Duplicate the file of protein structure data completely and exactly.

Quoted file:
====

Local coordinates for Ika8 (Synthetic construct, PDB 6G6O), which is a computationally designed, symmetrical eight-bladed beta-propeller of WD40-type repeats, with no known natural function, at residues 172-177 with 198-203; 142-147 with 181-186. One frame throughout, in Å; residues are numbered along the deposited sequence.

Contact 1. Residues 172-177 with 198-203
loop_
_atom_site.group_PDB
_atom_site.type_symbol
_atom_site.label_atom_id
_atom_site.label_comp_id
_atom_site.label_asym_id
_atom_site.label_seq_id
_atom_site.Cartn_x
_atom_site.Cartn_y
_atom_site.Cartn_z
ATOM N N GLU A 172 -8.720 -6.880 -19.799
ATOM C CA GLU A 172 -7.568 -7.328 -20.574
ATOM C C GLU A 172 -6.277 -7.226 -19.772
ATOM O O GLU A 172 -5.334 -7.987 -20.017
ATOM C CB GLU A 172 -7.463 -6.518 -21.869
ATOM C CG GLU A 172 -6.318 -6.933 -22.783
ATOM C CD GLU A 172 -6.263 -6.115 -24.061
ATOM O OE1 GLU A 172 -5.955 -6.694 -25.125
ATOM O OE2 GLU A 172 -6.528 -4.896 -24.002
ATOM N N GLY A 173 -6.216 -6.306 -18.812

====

Local coordinates for Ika8 (Synthetic construct, PDB 6G6O), which is a computationally designed, symmetrical eight-bladed beta-propeller of WD40-type repeats, with no known natural function, at residues 172-177 with 198-203; 142-147 with 181-186. One frame throughout, in Å; residues are numbered along the deposited sequence.

Contact 1. Residues 172-177 with 198-203
loop_
_atom_site.group_PDB
_atom_site.type_symbol
_atom_site.label_atom_id
_atom_site.label_comp_id
_atom_site.label_asym_id
_atom_site.label_seq_id
_atom_site.Cartn_x
_atom_site.Cartn_y
_atom_site.Cartn_z
ATOM N N GLU A 172 -8.720 -6.880 -19.799
ATOM C CA GLU A 172 -7.568 -7.328 -20.574
ATOM C C GLU A 172 -6.277 -7.226 -19.772
ATOM O O GLU A 172 -5.334 -7.987 -20.017
ATOM C CB GLU A 172 -7.463 -6.518 -21.869
ATOM C CG GLU A 172 -6.318 -6.933 -22.783
ATOM C CD GLU A 172 -6.263 -6.115 -24.061
ATOM O OE1 GLU A 172 -5.955 -6.694 -25.125
ATOM O OE2 GLU A 172 -6.528 -4.896 -24.002
ATOM N N GLY A 173 -6.216 -6.306 -18.812